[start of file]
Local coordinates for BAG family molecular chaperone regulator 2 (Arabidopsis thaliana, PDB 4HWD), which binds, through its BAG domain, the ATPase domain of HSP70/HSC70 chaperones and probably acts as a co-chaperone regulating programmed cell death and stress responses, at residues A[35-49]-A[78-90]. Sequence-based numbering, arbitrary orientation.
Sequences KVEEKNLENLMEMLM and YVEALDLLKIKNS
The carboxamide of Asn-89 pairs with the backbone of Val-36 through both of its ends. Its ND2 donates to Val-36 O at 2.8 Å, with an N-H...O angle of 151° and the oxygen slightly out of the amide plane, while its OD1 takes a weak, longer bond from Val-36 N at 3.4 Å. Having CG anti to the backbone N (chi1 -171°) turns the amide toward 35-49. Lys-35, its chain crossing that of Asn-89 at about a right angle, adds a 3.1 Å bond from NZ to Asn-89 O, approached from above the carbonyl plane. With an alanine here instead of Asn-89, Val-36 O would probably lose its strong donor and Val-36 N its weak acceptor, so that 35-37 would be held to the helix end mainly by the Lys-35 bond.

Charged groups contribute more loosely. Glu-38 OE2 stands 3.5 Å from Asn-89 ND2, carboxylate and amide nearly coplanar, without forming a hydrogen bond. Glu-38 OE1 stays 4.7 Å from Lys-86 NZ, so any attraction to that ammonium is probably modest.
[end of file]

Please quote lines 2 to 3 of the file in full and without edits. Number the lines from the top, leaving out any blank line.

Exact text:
Sequences KVEEKNLENLMEMLM and YVEALDLLKIKNS
The carboxamide of Asn-89 pairs with the backbone of Val-36 through both of its ends. Its ND2 donates to Val-36 O at 2.8 Å, with an N-H...O angle of 151° and the oxygen slightly out of the amide plane, while its OD1 takes a weak, longer bond from Val-36 N at 3.4 Å. Having CG anti to the backbone N (chi1 -171°) turns the amide toward 35-49. Lys-35, its chain crossing that of Asn-89 at about a right angle, adds a 3.1 Å bond from NZ to Asn-89 O, approached from above the carbonyl plane. With an alanine here instead of Asn-89, Val-36 O would probably lose its strong donor and Val-36 N its weak acceptor, so that 35-37 would be held to the helix end mainly by the Lys-35 bond.